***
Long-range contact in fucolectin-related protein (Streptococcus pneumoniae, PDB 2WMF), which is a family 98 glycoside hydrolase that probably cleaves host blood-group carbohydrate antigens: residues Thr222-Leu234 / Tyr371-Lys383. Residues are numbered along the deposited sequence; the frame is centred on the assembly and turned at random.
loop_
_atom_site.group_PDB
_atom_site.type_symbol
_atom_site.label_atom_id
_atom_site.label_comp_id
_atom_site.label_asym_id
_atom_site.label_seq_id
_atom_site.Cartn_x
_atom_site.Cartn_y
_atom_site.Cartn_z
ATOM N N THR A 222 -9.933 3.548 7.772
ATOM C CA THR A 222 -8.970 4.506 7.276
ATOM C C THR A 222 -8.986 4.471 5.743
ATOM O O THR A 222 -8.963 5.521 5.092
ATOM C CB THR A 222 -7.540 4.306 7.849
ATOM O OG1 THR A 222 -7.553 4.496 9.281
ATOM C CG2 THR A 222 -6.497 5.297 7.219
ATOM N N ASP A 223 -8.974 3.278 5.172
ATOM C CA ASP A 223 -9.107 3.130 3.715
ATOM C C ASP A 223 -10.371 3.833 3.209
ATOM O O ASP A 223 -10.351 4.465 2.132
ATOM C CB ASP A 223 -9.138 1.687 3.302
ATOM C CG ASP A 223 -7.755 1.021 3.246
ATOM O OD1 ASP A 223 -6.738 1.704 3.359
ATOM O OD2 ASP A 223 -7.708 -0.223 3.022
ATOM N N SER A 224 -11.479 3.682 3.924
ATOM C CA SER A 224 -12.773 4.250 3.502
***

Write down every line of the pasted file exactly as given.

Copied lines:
Long-range contact in fucolectin-related protein (Streptococcus pneumoniae, PDB 2WMF), which is a family 98 glycoside hydrolase that probably cleaves host blood-group carbohydrate antigens: residues Thr222-Leu234 / Tyr371-Lys383. Residues are numbered along the deposited sequence; the frame is centred on the assembly and turned at random.
loop_
_atom_site.group_PDB
_atom_site.type_symbol
_atom_site.label_atom_id
_atom_site.label_comp_id
_atom_site.label_asym_id
_atom_site.label_seq_id
_atom_site.Cartn_x
_atom_site.Cartn_y
_atom_site.Cartn_z
ATOM N N THR A 222 -9.933 3.548 7.772
ATOM C CA THR A 222 -8.970 4.506 7.276
ATOM C C THR A 222 -8.986 4.471 5.743
ATOM O O THR A 222 -8.963 5.521 5.092
ATOM C CB THR A 222 -7.540 4.306 7.849
ATOM O OG1 THR A 222 -7.553 4.496 9.281
ATOM C CG2 THR A 222 -6.497 5.297 7.219
ATOM N N ASP A 223 -8.974 3.278 5.172
ATOM C CA ASP A 223 -9.107 3.130 3.715
ATOM C C ASP A 223 -10.371 3.833 3.209
ATOM O O ASP A 223 -10.351 4.465 2.132
ATOM C CB ASP A 223 -9.138 1.687 3.302
ATOM C CG ASP A 223 -7.755 1.021 3.246
ATOM O OD1 ASP A 223 -6.738 1.704 3.359
ATOM O OD2 ASP A 223 -7.708 -0.223 3.022
ATOM N N SER A 224 -11.479 3.682 3.924
ATOM C CA SER A 224 -12.773 4.250 3.502